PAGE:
Be it at home or at nursery school, both parents and childcare providers struggle to win the infectious disease battle, or at least declare a standoff, through regular use of powerful cleaning and disinfecting agents. While these cleaners may protect your child by defeating the germs, they may also pose potential health risks because of the sometimes toxic ingredients they contain. And while you cannot control the toxins that are common in public facilities, you do have a say in the how you choose to keep your own home clean.
Keeping a clean house is a necessary step in providing a safe living environment. Through proper cleaning and disinfection in the kitchen, for example, contact with disease-causing bacteria from raw or undercooked meat, shellfish, fish, and eggs can be reduced. But the products we use to clean the house can also have unintended health consequences.
Some research regarding the health risks of cleaning products has focused on adult janitorial staff working with industrial cleaners in settings outside of the home. This is because they tend to use more powerful and concentrated cleaning products. While household cleaners tend to be more dilute and less potent than their industrial-strength counterparts, many do contain some of the same potentially harmful ingredients. And while both children and adults are susceptible to the consequences of toxic chemical exposure, children are more so because of their smaller size, rapidly growing bodies, and immature immune systems.
Some chemicals that may be a concern include:
These compounds can be found in floor and carpet cleaners, degreasers, toilet/tub/tile cleaners, room deodorizers, oven cleaners, furniture polishes and waxes, laundry detergents, and disinfectants.
The good news is that safer cleaning products are available, and you can also use safer cleaning techniques to protect yourself, your family, even your pets. To start, be sure to read all labels well. Do not assume a green bottle labeled “natural” is toxin-free. Also consider the following pointers to avoid purchasing toxic cleaners:
Manufacturers of cleaning products are required to prepare a Material Safety Data Sheet containing information about a product’s health, fire, reactivity, and specific hazards, from a score of 0 (minimum) to 4 (severe) in each category. For household cleaning products, avoid any product with a score higher than 2 in any category. Visit the US Department of Health and Human Services Household Products Database website to find this and other helpful information on common household cleaners.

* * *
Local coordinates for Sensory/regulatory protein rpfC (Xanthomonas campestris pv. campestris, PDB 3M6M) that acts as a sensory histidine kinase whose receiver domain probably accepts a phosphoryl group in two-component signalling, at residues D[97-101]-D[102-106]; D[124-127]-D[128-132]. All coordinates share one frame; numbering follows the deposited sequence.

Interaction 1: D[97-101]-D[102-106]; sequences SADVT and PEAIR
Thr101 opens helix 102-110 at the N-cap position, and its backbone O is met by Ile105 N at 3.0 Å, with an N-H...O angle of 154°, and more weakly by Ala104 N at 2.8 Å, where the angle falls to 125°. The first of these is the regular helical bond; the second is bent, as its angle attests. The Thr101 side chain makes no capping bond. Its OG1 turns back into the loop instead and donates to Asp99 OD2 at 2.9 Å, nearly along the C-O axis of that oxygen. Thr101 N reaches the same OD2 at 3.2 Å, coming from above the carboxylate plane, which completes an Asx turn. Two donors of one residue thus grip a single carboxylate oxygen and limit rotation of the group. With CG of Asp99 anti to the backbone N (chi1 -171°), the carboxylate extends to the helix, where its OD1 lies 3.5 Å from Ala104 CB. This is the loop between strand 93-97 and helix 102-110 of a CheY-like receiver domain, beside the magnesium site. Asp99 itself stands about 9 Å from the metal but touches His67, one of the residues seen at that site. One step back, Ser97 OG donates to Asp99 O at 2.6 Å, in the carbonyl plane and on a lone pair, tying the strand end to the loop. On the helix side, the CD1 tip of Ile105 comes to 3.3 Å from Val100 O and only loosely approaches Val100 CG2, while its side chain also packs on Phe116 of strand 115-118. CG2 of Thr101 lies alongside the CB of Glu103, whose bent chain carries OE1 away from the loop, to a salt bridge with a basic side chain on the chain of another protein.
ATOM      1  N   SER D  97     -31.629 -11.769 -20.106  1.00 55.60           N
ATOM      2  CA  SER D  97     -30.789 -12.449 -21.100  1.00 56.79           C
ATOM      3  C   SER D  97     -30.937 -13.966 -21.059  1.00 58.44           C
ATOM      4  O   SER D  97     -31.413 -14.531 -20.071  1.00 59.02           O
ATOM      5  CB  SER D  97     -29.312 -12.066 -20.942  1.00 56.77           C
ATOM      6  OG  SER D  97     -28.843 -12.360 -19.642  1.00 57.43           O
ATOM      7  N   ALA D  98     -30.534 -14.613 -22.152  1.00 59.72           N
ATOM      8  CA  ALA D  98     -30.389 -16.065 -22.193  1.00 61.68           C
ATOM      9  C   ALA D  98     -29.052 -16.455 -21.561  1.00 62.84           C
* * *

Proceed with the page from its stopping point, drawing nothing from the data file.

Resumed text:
Environmental Protection Agency
Healthy Child, Healthy World
Public Health Agency of Canada
Cleaner, sanitizers, & disinfectants. Healthy Children—American Academy of Pediatrics website. Available at: http://www.healthychildren.org/English/health-issues/conditions/prevention/Pages/Cleaners-Sanitizers-Disinfectants.aspx. Updated November 21, 2015. Accessed August 22, 2017.
Easy steps: chemical. Healthy Child, Healthy World website. Available at: http://www.healthychild.org/easy-steps/chemical. Accessed August 22, 2017.
Green spring cleaning: 9 DIY recipes for natural cleaners. Healthy Child, Healthy World website. Available at: http://www.healthychild.org/easy-steps/green-spring-cleaning-9-diy-recipes-for-natural-cleaners. Accessed August 22, 2017.
Maitre A, Hours M, Bonneterre V, et al. Systemic sclerosis and occupational risk factors: role of solvents and cleaning products. J Rheumatol. 2004;31(12):2395-2401.
Medina-Ramon M, Zock JP, Kogevinas M, et al. Asthma, chronic bronchitis, and exposure to irritant agents in occupational domestic cleaning: A nested case-control study. Occup Environ Med. 2005;62(9):598-606.
Rudel , Camann DE, Spengler JD, Korn LR, Brody JG. Phthalates, alkylphenols, pesticides, polybrominated diphenyl ethers, and other endocrine-disrupting compounds in indoor air and dust. Environ Sci Technol 2003;37(20):4543-4553.
Rumchev K, Spickett J, Bulsara M, Phillips M, Stick S. Association of domestic exposure to volatile organic compounds with asthma in young children. Thorax. 2004;59(9):746-751.
Last reviewed August 2017 by EBSCO Medical Review BoardMichael Woods, MD, FAAP
Please be aware that this information is provided to supplement the care provided by your physician. It is neither intended nor implied to be a substitute for professional medical advice. CALL YOUR HEALTHCARE PROVIDER IMMEDIATELY IF YOU THINK YOU MAY HAVE A MEDICAL EMERGENCY. Always seek the advice of your physician or other qualified health provider prior to starting any new treatment or with any questions you may have regarding a medical condition.
Copyright © 2012 EBSCO Publishing All rights reserved.
What can we help you find?close ×